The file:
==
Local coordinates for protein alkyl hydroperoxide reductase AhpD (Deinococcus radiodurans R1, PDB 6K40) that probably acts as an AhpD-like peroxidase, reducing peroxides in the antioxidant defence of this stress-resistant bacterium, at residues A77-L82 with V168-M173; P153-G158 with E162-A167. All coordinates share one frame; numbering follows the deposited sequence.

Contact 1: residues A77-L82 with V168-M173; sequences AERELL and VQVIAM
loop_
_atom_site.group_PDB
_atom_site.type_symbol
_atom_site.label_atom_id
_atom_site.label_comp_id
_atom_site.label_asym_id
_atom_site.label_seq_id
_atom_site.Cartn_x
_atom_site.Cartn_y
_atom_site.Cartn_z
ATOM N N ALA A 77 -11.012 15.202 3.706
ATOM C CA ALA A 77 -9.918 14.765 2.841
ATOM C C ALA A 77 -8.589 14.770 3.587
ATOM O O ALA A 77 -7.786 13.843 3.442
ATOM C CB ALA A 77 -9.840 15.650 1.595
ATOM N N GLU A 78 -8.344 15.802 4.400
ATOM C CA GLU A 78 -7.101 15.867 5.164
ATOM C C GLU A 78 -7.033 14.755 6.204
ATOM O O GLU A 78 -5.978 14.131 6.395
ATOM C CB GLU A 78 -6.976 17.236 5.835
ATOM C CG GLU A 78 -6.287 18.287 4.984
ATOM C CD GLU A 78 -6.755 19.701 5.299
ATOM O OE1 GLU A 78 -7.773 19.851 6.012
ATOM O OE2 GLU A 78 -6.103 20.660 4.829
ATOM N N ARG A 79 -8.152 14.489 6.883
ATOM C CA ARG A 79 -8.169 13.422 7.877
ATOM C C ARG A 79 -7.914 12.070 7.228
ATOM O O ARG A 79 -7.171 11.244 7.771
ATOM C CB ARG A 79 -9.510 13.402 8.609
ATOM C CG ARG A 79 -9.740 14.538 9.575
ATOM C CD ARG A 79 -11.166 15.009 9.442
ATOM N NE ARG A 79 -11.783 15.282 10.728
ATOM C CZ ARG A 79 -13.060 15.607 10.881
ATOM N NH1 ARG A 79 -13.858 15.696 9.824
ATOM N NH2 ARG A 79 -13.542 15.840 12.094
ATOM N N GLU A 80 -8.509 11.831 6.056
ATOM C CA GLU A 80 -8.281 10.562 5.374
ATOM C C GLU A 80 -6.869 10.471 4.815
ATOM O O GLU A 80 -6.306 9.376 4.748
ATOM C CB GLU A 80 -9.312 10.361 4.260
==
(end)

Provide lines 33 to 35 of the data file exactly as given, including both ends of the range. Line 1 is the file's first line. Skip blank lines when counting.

ATOM C CD ARG A 79 -11.166 15.009 9.442
ATOM N NE ARG A 79 -11.783 15.282 10.728
ATOM C CZ ARG A 79 -13.060 15.607 10.881